A story published Thursday about a monstrous radioactive squid discovered on a Southern California beach was an obvious hoax.
But this past week off Japan, an actual giant squid was captured in a fisherman’s net and died after it was hauled to the surface.
The squid in the hoax story was said to be 160 feet long and its immense size was blamed on radiation being leaked into the Pacific in the aftermath of the 2011 Fukushima nuclear disaster.
“Alarms sound over radioactive gigantism,” screamed a headline above a story that featured a photoshopped image and quoted experts who do not exist.
Though some believed the story, fabricated by the Lightly Braised Turnip website, it was easily debunked.
But the capture of an actual giant squid Wednesday off Sadogashima Island is more believable, even though squid captures are exceedingly rare.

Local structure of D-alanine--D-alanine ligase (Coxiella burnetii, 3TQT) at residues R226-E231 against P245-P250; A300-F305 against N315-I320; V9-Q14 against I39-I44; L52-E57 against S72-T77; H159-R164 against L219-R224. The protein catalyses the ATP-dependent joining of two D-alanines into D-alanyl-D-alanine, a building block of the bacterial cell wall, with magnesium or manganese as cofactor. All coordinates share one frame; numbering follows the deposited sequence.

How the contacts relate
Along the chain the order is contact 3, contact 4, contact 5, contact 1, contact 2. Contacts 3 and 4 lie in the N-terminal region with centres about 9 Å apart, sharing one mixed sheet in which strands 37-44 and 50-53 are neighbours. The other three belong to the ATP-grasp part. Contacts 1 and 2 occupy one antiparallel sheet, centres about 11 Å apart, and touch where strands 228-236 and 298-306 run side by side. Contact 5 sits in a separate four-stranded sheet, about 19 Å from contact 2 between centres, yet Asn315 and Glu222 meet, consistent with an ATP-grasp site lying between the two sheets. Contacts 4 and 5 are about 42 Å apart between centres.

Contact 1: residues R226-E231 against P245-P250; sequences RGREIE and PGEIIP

According to the Japan Times, the male specimen measured about 12 feet and weighed about 330 pounds. The accompanying Japanese-language video shows the creature on display and being measured by scientists (footage of the squid being pulled to the boat begins at the 1-minute mark).
Giant squid are elusive creatures that occupy the dark ocean depths. They’re believed to have spawned sea monster myths among ancient mariners, and have been featured as predatory beasts in novels and films.
They can measure to about 40 feet and weigh nearly a ton.
According to the Smithsonian Ocean Portal, a giant squid was first recorded live in 2006 by Japanese scientists who used a baited hook to haul up a 24-foot squid.
In 2012, scientists from Japan’s National Science Museum and a Discovery Channel film crew filmed a giant squid in its natural habitat for the first time.
It was enticed to within view of a submersible camera by the use of glowing lowers designed to mimic sea jellies, which are said to signal squid that other food is nearby.
The capture on Wednesday was by a fisherman named Shigenori Goto, who told the Japan Times that it was found in a net used to catch buri yellowtail at a depth of 310 feet.
According to the video description, the collosal cephalopod is being studied at the Fisheries Ocean Research Institute in Niigata Prefecture.
Almost assuredly, some people will associate this rare catch with the Fukushima disaster.
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